As a number of Catholic organizations across the country roll out guidelines that limit gender expression and health care, one staffer at a parish in Chestnut Hill has tried to make his church welcoming to trans and queer people.
Michael Sennett, 27, said his fascination with Catholicism started as a child growing up in Hyde Park, where he regularly attended the now-closed St. Adalbert Parish. He was intrigued by the stories of the Bible and the saints. But he also remembers thinking that "God was very judgmental."
That feeling grew stronger as he started to question his gender identity. He remembers his first communion as a turning point when he started to feel a deeper conflict between his identity and faith.
"Everyone was so excited for me to be wearing this dress," Sennett said. "And I fought it so hard. It's not what I wanted to do. And I didn't feel comfortable wearing it."
When he was 17, he confessed his thoughts to a priest.
“I came out to the priest, and I said, 'I'm transgender and I want forgiveness.' And he looked at me, and he took a minute," Sennett said. "He reassured me that being trans isn't a sin, and he made me promise that I would always advocate for a seat for myself at the table, even when it got difficult because he said there would be a lot of people who wouldn't want me in Catholic spaces. And he wasn't wrong."
"... [The priest] said there would be a lot of people who wouldn't want me in Catholic spaces. And he wasn't wrong."Michael Sennett
That conversation set him on a path to find a way to align his faith with his identity. After graduating from college, he took a job as communications director at The Jesuit Parish of St. Ignatius of Loyola, near Boston College’s campus. With the support of then-Pastor Joseph Constantino, he helped form a committee focused on LGBTQ+ Catholics and began an annual tradition: the Mass of Belonging.
"It felt very empowering that we could invite people, and to not have them feel excluded," Sennett said, adding he's encouraged by how these events help LGBTQ+ participants "use our voices."
"... The more that we say, ‘We're here, we're not going anywhere ... ’ " he said, "it's so important for the visibility."
Sennett said the overall response from community members and parishioners, especially trans people and the parents of trans kids, has been overwhelmingly positive.
But it’s not clear how much support that work has from regional church leaders, and if it has a future.
Last year, the Boston Archdiocese formed a committee to create guidelines for gender identity in its schools and parishes.
"My worry was that people would paint a picture of trans people as predators, as they so often do," Sennett said.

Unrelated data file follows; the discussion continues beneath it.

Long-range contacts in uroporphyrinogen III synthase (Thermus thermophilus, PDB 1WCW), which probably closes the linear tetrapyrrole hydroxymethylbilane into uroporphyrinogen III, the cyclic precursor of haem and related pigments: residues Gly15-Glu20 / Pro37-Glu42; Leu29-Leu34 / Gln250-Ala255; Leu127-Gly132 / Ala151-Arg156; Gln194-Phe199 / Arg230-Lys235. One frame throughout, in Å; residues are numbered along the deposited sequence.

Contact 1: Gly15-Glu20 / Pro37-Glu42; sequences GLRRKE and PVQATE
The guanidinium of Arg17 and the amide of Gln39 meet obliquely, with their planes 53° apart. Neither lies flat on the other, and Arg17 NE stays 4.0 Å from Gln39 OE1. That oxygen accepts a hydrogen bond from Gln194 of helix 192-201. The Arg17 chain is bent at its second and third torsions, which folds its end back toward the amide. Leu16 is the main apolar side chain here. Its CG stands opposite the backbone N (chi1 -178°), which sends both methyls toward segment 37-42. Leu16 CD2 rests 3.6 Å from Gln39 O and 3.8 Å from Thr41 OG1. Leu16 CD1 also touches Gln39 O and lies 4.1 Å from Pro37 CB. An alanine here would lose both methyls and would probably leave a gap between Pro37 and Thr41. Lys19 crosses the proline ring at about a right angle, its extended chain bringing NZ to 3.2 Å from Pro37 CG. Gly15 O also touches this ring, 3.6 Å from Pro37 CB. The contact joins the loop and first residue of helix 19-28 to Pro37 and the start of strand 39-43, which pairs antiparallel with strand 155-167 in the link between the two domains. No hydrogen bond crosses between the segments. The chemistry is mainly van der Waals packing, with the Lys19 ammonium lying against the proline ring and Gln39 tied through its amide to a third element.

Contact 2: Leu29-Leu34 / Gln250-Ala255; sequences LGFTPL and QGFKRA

A member of the committee asked Sennett to come and talk to them. He later received a follow-up email, revoking that invitation. In February, the National Catholic Reporter did a story about the committee’s work, explaining that Sennett was disinvited. After that, Bishop Mark O'Connell, who chairs the committee, reached out to him.
“The bishop, when we spoke on the phone, told me that at the time, he and the committee just weren't ready to speak to trans people," Sennett said.
An Archdiocese of Boston spokesman said in an email that the work of the committee is incomplete, but its members are going through a “thoughtful” and “collaborative” process. He declined to comment further.
"Part of me still worries that a lot of the anti-trans voices will have a bigger seat at the table than that of trans people and that of our advocates and allies," Sennett said. "And that's just based on the history of these committees and these bills."
A handful of other archdioceses in the country have passed gender identity guidelines in the last couple years, according to the National Catholic Reporter. For the most part, the guidance insists people use their birth names and conform to the pronouns and dress codes associated with their gender assigned at birth.
One example of this is the Diocese of Des Moines in Iowa. Though its policy forbids people who identify as LGBTQ+ from using preferred pronouns or bathrooms, spokeswoman Anne Marie Cox said it was written to "welcome and minister to those coping with gender dysphoria while following Catholic Church teaching."
"[Bishop William Joensen] composed a task force for this purpose and after two years of study, prayer, listening and consultation, a policy was developed that begins with love," Cox wrote in an email. "As a diocesan community, we are committed to upholding Catholic Social Teaching that enjoins respect for the life and dignity of every person as created in the image of God."
But Sennett said trans kids need to feel protected and supported in religious schools.
"They need to know that they are wonderfully and purposefully made as they are ... because that teaching can do a lot of damage, to think that they're disobeying God or that they're sinning for being who they are.”
Sennett has decided to move on from St. Ignatius. He said he feels he could accomplish more in his inclusion work somewhere else. What happened with the archdiocese’s gender guidelines committee was a factor in his decision, he said, but not the main catalyst.
His last day is June 9. Until then, Sennett is helping the church plan next year's Mass of Belonging.
This segment aired on June 8, 2023.